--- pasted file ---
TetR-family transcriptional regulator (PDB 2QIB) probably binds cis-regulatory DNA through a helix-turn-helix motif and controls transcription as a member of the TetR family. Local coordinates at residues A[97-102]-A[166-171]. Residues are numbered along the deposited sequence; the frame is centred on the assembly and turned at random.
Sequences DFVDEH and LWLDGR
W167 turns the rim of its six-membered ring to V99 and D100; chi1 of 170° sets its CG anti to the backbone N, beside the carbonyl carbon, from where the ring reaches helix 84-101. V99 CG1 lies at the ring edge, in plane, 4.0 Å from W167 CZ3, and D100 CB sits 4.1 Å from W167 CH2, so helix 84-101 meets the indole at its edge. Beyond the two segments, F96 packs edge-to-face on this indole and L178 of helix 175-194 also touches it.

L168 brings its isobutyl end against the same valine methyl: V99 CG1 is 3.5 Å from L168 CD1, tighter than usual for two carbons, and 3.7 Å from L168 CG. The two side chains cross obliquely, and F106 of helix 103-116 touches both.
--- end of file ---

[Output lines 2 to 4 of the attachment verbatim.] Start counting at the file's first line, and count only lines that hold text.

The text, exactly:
Sequences DFVDEH and LWLDGR
W167 turns the rim of its six-membered ring to V99 and D100; chi1 of 170° sets its CG anti to the backbone N, beside the carbonyl carbon, from where the ring reaches helix 84-101. V99 CG1 lies at the ring edge, in plane, 4.0 Å from W167 CZ3, and D100 CB sits 4.1 Å from W167 CH2, so helix 84-101 meets the indole at its edge. Beyond the two segments, F96 packs edge-to-face on this indole and L178 of helix 175-194 also touches it.

L168 brings its isobutyl end against the same valine methyl: V99 CG1 is 3.5 Å from L168 CD1, tighter than usual for two carbons, and 3.7 Å from L168 CG. The two side chains cross obliquely, and F106 of helix 103-116 touches both.